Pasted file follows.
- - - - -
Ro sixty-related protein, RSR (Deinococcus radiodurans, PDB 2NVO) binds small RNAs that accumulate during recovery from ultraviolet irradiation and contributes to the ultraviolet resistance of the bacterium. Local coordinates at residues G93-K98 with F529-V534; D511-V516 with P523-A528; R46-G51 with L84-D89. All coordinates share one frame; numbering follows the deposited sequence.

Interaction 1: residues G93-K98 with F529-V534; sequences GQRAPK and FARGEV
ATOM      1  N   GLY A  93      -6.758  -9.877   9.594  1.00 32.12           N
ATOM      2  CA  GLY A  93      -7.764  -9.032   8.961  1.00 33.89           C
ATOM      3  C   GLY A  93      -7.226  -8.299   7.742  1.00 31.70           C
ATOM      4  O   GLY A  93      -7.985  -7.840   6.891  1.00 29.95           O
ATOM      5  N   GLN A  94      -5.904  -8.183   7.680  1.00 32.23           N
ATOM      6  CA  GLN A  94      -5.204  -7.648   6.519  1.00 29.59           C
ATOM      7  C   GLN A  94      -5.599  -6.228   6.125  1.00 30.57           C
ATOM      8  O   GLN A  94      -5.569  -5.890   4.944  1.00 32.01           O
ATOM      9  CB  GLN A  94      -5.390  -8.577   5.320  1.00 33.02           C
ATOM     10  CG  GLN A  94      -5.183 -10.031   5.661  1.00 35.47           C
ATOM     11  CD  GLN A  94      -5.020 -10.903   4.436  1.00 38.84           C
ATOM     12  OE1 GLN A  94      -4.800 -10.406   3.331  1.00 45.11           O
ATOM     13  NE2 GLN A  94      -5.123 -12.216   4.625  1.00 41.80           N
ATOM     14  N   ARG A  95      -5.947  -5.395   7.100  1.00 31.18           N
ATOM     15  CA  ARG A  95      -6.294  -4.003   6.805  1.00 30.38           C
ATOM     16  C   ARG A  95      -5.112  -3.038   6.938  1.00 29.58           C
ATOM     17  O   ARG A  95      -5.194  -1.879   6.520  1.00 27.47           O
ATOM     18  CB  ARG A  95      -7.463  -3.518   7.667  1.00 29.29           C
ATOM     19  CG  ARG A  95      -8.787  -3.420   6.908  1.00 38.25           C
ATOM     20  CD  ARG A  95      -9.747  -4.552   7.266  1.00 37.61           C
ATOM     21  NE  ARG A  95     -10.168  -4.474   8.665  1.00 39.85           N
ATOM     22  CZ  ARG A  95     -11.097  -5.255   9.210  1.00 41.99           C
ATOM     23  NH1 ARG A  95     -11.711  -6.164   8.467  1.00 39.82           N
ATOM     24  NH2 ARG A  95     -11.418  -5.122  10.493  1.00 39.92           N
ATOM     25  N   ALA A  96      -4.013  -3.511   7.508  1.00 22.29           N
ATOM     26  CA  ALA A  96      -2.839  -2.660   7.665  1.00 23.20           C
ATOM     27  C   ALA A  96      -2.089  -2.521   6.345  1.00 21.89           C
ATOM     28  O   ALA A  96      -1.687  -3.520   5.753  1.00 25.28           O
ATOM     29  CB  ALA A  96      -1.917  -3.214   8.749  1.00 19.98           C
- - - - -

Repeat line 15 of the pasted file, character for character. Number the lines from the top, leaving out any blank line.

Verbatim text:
ATOM     13  NE2 GLN A  94      -5.123 -12.216   4.625  1.00 41.80           N